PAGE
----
Closing costs in Calvert County are the lowest in Maryland, according to a SmartAsset study of the fees paid at the closing of a real estate transaction, incurred by either the buyer or the seller of the property. SmartAsset is a personal finance technology company.
Charles County is third lowest. St. Mary’s and Prince George’s counties are among the highest in the state, ranking 17th and 19th out of Maryland’s 24 jurisdictions.
“We look at the average closing cost that was paid and median home value and we see that the actual dollar amount that people are paying in Calvert is higher than in some other counties, but as a percentage of home value it is the lowest in the state,” SmartAsset Financial Education Vice President A.J. Smith said.
Calvert County’s average closing cost is $8,268, and has a median home value of $347,200. Closing cost as a percentage of home value was 2.4% in Calvert, yielding it a closing cost index is 77.09.
“As we know, housing affordability and opportunity are some key issues for the local market and anyway we are able to help make the process more competitive by keeping costs lower is a win for homeowners," Southern Maryland Association of Realtors government affairs director Theresa Kuhns said. "Calvert has done a good job of maintaining a high homeownership rate in part due to lowered costs."
In second is Carroll County with closing costs at $7,946, a median home value of $328,100, at 2.4% and has a closing cost index of 76.54. Smith said Carroll ranks second because its closing cost is a percentage of the home value, which is lower than Calvert’s. “That’s why Calvert ranks No. 1,” Smith explained.
Smith said when people are considering buying a home versus renting a home that they sometimes compare just their monthly mortgage payment to what they pay in rent each month.
“They don’t really factor in or think about those upfront costs — the down payments, the closing costs you pay when you buy a home,” Smith said, noting the reason behind the study, which is to get people talking about personal finance topics.
Smith said some consumers do not know what closing costs are, and that there are some fees that are non-negotiable, and some fees that vary by county. She said in some cases homebuyers can shop around to get lower fees.
Smith said there have also been changes to closing cost documents, specifically a movement from good faith estimates to loan estimates.
“That’s something people should get familiar with because the government has changed those documents. The idea was to make them easier to tell which things were negotiable, which things you can shop around for and which things you were locked into paying,” Smith said, noting that it gives buyers a better idea of what they can expect closing costs to be.
Data from the U.S. Census Bureau 2017 5-Year American Community Survey and Bankrate was used for the SmartAsset study. Smith said the study does not “look into the why,” it just looks into the data.
Realtor Chris Banks was always of the opinion that homes in Calvert were totally unaffordable for many, and was surprised to learn that the county has the lowest closing costs in the state. Banks, who now works at Exit 1 Stop Realty in Dunkirk, sold real estate in Prince George’s County for four years until last December.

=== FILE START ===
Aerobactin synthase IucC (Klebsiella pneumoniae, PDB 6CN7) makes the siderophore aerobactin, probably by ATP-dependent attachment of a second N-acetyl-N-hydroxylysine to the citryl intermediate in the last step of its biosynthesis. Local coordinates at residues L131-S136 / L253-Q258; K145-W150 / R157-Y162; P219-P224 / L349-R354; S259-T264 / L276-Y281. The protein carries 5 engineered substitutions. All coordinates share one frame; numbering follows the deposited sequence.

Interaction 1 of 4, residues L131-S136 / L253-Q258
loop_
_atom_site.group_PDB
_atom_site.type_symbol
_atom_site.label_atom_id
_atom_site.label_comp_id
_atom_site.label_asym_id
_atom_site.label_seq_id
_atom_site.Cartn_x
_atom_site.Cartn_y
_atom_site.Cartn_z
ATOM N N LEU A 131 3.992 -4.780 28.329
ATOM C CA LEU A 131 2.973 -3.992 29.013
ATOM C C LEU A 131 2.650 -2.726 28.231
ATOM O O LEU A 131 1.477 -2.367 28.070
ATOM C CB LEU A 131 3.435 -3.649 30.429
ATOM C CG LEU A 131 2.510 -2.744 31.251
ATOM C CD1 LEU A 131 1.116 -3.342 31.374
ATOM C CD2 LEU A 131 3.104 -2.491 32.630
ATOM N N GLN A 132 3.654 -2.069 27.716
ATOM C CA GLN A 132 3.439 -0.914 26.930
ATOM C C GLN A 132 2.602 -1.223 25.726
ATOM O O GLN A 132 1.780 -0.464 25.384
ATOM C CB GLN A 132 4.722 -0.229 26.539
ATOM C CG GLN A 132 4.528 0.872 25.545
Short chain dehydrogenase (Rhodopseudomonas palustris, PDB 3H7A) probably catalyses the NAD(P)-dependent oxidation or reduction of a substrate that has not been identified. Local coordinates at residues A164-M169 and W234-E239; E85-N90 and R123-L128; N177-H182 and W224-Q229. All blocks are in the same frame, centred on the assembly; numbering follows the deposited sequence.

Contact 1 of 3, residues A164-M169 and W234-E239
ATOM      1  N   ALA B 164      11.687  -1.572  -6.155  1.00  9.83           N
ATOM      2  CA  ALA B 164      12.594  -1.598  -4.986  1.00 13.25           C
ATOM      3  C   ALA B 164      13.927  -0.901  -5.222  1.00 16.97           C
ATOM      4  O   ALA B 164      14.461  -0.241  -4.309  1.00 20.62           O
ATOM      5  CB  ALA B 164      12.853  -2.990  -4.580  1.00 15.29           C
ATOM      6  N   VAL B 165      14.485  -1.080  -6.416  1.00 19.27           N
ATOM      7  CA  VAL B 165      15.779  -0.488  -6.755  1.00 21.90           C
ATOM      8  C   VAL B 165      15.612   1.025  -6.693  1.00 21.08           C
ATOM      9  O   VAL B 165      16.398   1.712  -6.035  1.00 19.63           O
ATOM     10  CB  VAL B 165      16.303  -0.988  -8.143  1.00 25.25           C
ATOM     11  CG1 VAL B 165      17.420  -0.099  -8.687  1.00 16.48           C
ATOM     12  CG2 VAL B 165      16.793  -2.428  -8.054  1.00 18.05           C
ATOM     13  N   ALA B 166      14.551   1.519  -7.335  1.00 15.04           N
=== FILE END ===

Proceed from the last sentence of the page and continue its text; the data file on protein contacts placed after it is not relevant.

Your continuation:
After conferring with a title company staff person, Banks agreed and noted a few reasons why Calvert’s closing fees are among the lowest.
“Many Calvert homes are detached and do not have high [homeowner association] fees if any. Additionally many homes are on well and septic, hence at closing there is no line item for water escrow accounts as I would see in other counties that were more urban,” Banks said.
Calvert is one of five Maryland counties where there are no county transfer taxes.
“People in Calvert come out paying less,” Banks said. “Buyers and sellers around Maryland have four types of recording fees, whereas Calvert has three.”
Movement Mortgage loan officer Beth Swoap also believes that the lack of county transfer taxes contributes to Calvert’s low closing costs, but believes there is another contributing factor.
“The real difference is in our recordation charges,” Swoap said, noting that recordation stamps, or the rate imposed at the recording of a mortgage, is one percent of the sales prices in Calvert County.
Swoap further explained that in the industry “transfer taxes” refer to all the types of transfer tax: state transfer tax, county transfer tax and county recording tax/ stamps.
Calvert has no county transfer tax and $10/1000 of recording tax/stamps, which equals 1% of the price or loan amount, whichever is higher.
“The combination of the county transfer tax and the recording tax/stamps is where the differences between the counties for an apples to apples deal comes in,” Swoap explained, stressing it is important to look at the same sales price across the board when assessing closing costs.
Each county has its own rate for state recordation tax and transfer tax. The taxes are split evenly between buyer and seller.
Swoap said real estate taxes in Calvert are a “little bit” less than in Charles and Prince George’s counties, and about the same as St. Mary’s County. She said the only counties that have a lower recordation tax than Calvert are Wicomico and Somerset.
“As we know, housing affordability and opportunity are some key issues for the local market and anyway we are able to help make the process more competitive by keeping costs lower is a win for homeowners. Calvert has done a good job of maintaining a high homeownership rate in part due to lowered costs," Southern Maryland Association of Realtors government affairs director Theresa Kuhns said.
Smith hopes the SmartAsset study “gets people thinking about [closing] costs and that when thinking of buying they factor that into their budget and make a good decision.”
SmartAsset's analysis can be found https://smartasset.com/mortgage/closing-costs#maryland.